TURKISH CERAMICS AND CULTURAL APPROPRIATION

Ceramics has alway been a field of cultural appropriation and there may have been little ceramic art without it. One of the most obvious cases is the appropriation of material culture both by and from Turkish potters. Istanbul’s great glory is its Iznik tiled mosques, so I was disappointed to find that, athough the walls of the Topkapı Palace are gorgeously tiled, the Palace’s collection of ceramics is from China, not from Iznik. If you want to see Iznik pottery, go to London, where the British Museum has the best collection in the world.

Topkapı Palace, wall with Iznik tiles.

The development of Iznik pottery was motivated by the desire to imitate Chinese porcelain, which was done in a roundabout way, covering the local greyish clay with fine white slip then painting it in brilliant colours under a clear glaze. There are Chinese motifs on Iznik vessels, with their characteristically Turkish decorations of tulips, carnations and saz leaves, in the form of the cloud patterns round the margins of plates. The Chinese returned the compliment by taking Iznik motifs and painting them in blue and white on porcelain dishes for export.

Border decoration on Iznik plate derived from Chinese cloud motifs

This Turkish pottery was naturally admired everywhere. In Britain in the 19th century it was copied and adapted without understanding. Its origins weren’t known because the Iznik manufactories were long gone. As every visitor to Turkey discovers, Iznik designs are sold everywhere, but the pottery comes from Kütahya now.

A 19th-century Cantagalli vessel using Iznik motifs.

A large cache of this pottery had been brought to England from Syria, so it was called Damascus ware. Some was found in Greece too, so it was also called Rhodian. The British thought that Ottoman Turks were incapable of creating such lovely work but that Persians were, so these wares were called Persian as well.

A “Persian” vessel by the Crown Derby Porcelain Company, mid 1880s. (Metropolitan Museum of Art, New York.)

Under these confused names, Iznik patterns were put on tiles, which were all the rage at the time. Some were made by hand by William de Morgan for Sir Frederic Leighton’s Arab Hall, many more were produced in industrial quantities by Minton Hollis. The “Persian” style was freely adapted and elaborated by Crown Derby, with raised gilt patterns, to make amazing bling for export to the USA. Homage was also paid to the Iznik potters by the Cantagalli company in Italy, who made much closer copies.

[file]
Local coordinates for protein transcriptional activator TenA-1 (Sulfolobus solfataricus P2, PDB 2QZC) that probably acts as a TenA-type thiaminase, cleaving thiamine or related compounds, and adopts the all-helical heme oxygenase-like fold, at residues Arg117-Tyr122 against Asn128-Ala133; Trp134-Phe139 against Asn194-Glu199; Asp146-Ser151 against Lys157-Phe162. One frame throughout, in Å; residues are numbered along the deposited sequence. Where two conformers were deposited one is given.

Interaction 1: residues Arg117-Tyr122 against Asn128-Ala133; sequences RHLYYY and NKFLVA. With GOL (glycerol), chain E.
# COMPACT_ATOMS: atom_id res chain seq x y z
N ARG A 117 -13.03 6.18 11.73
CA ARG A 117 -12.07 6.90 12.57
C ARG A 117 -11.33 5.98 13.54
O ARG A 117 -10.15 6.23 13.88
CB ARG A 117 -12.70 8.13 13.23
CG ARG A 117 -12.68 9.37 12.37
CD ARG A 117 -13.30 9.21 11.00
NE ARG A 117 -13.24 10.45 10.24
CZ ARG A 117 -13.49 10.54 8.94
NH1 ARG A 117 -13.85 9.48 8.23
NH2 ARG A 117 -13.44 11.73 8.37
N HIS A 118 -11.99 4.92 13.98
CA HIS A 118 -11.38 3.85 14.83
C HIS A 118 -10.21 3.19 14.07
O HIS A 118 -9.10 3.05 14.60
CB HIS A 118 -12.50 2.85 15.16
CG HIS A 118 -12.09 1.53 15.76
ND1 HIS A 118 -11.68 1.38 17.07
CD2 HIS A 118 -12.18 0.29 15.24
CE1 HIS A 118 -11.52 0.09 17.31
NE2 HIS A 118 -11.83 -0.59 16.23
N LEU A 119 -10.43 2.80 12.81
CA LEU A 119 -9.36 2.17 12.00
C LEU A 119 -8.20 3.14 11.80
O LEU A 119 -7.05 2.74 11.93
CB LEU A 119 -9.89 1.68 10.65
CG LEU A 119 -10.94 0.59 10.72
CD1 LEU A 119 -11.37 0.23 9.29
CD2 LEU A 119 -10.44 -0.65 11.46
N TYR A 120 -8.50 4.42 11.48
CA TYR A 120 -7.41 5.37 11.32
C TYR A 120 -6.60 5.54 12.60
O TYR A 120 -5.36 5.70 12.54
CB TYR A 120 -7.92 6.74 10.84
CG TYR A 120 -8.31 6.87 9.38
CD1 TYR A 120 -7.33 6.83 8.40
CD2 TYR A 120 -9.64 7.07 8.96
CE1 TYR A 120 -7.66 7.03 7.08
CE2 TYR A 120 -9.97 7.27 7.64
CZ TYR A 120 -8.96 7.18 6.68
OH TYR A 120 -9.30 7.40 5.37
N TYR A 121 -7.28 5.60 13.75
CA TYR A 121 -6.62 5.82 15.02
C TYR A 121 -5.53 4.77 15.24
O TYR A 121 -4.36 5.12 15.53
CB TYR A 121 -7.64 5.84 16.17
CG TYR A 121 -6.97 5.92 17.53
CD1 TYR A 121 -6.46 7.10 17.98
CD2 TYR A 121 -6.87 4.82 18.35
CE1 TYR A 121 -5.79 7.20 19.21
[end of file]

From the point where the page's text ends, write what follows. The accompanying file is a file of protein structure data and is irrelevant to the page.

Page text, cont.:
Sir Frederic Leighton’s Arab Hall in Kensington, a mixture of antique tiles from Turkey and new ones from London.

MASS OBSERVATION: ‘MANTLEPIECES’

Osbert Lancaster, ‘Modernistic’, from Homes Sweet Homes (1939)

Curious as to how ceramic figures were displayed in their heyday in the 1920s and 1930s (I’ve written about them here and here), I popped down to the University of Sussex archive to read the Mass Observation report on Mantlepieces yesterday. Ceramic figures were produced in large quantities by factories, especially Doulton and Royal Worcester, and by studio potters. In fact, they were so common that, for most people, ‘studio pottery’ meant ceramic figures and not the plain stoneware vessels that it came to mean after the war, something that it’s hard for us to appreciate today. But we really know very little about their place in the home.

Osbert Lancaster included in his sardonic cartoons of Homes Sweet Homes the Modernistic home (above), with its comfortable-looking Art Deco furnishings and its comfortable-looking owner, her nicely curated mantlepiece with a square clock in the centre and figurines on either side. Was that how they were displayed?

Mass Observation was a famously muddled attempt by poet Charles Madge, anthropologist Tom Harrison and filmmaker Humphrey Jennings to make anthropological studies of the British people. There were intriguing results, like the chapter on the Lambeth Walk, the ‘thirties dance fad, in the Penguin book Britain by Mass Observation. But in other studies (MO called them ‘Directives’) the bias and capriciousness of the selections are obvious. In the Mantlepiece Directive, for example, it’s noticeable how many of the subjects are reported to be left-wing in their views and to have books by writers like Dostoevsky on the mantlepiece.